An anonymous reader shares a report: A young man sits in a car, pointing a cellphone camera out of the window, seemingly trying to remain undetected. As he breathes heavily in anticipation, he peers at a T-Mobile store across the road from where he is parked.Suddenly, there is some commotion inside. An accomplice grabs something off a table where a T-Mobile employee is sitting. The accomplice, dressed in a mask and black baseball cap, then bursts out of the store and clumsily sprints towards the car. The man in the vehicle starts laughing, then giggling uncontrollably like a child. The pair got what they came for: a T-Mobile employee’s tablet, the sort workers use everyday when dealing with customer support issues or setting up a new phone.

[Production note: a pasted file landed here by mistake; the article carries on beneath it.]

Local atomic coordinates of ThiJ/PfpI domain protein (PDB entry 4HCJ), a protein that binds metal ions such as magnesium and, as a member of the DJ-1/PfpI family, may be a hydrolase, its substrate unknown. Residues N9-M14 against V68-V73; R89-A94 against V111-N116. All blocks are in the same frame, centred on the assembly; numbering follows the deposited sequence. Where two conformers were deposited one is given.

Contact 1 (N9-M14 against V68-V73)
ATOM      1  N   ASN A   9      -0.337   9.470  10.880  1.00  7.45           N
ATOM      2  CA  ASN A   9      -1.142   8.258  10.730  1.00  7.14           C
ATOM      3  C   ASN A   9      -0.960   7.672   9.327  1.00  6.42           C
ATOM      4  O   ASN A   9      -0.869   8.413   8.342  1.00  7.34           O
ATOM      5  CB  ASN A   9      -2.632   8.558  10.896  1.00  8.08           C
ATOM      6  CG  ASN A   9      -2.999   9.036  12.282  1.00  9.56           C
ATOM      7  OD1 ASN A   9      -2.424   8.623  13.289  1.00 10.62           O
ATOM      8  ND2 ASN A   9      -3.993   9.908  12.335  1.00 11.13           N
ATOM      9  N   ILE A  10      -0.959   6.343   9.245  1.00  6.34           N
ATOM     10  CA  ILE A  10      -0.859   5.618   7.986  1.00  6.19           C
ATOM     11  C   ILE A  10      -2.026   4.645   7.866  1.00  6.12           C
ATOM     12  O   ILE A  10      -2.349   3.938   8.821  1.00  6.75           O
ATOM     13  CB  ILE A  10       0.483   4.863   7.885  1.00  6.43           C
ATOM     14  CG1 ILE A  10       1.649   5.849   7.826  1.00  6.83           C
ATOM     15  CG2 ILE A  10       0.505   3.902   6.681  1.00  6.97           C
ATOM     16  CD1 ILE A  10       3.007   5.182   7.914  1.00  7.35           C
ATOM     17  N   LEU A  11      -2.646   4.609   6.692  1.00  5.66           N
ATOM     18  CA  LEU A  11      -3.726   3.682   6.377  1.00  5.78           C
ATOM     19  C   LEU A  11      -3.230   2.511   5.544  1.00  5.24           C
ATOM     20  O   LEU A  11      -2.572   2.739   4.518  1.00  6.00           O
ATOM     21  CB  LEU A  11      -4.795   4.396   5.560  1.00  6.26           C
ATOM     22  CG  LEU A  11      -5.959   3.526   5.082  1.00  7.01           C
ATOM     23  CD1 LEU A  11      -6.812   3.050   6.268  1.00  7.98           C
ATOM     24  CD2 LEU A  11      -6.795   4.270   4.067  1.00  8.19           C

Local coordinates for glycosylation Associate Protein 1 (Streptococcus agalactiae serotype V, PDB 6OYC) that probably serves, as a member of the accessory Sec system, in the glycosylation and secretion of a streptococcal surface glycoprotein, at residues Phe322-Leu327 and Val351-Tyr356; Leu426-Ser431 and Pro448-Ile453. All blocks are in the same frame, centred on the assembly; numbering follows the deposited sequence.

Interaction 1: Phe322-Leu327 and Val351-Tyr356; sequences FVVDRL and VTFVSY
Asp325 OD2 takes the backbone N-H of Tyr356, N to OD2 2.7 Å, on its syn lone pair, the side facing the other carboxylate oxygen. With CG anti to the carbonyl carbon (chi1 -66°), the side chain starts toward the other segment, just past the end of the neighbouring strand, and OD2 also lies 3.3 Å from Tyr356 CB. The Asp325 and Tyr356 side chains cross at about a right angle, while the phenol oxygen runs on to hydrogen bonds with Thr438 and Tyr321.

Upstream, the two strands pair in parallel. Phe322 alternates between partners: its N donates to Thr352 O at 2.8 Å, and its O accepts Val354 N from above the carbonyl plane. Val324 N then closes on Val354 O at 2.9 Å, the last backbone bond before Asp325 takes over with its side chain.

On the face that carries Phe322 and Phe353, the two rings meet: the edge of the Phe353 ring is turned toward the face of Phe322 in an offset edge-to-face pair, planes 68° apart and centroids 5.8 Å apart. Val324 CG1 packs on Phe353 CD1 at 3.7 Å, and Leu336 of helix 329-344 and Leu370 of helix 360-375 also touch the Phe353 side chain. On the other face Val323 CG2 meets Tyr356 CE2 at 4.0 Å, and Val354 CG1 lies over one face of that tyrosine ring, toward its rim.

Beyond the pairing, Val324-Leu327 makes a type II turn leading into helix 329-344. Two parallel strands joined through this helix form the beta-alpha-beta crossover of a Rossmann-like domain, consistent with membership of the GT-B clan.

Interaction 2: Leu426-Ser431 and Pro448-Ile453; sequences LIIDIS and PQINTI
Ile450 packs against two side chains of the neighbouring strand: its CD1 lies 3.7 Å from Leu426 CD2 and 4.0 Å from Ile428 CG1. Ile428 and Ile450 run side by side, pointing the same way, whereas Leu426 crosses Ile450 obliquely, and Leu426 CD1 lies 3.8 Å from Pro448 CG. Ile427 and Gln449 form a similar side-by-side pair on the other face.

To the people in the car, what this tablet is capable of is much more valuable than iPad hardware itself. The tablet lets them essentially become T-Mobile. It can grant them the ability to take over target phone numbers, and redirect any text messages or calls for the victim to the hacker’s own device, as part of a hack called a SIM swap. From there, they can easily break into email, cryptocurrency, and social media accounts.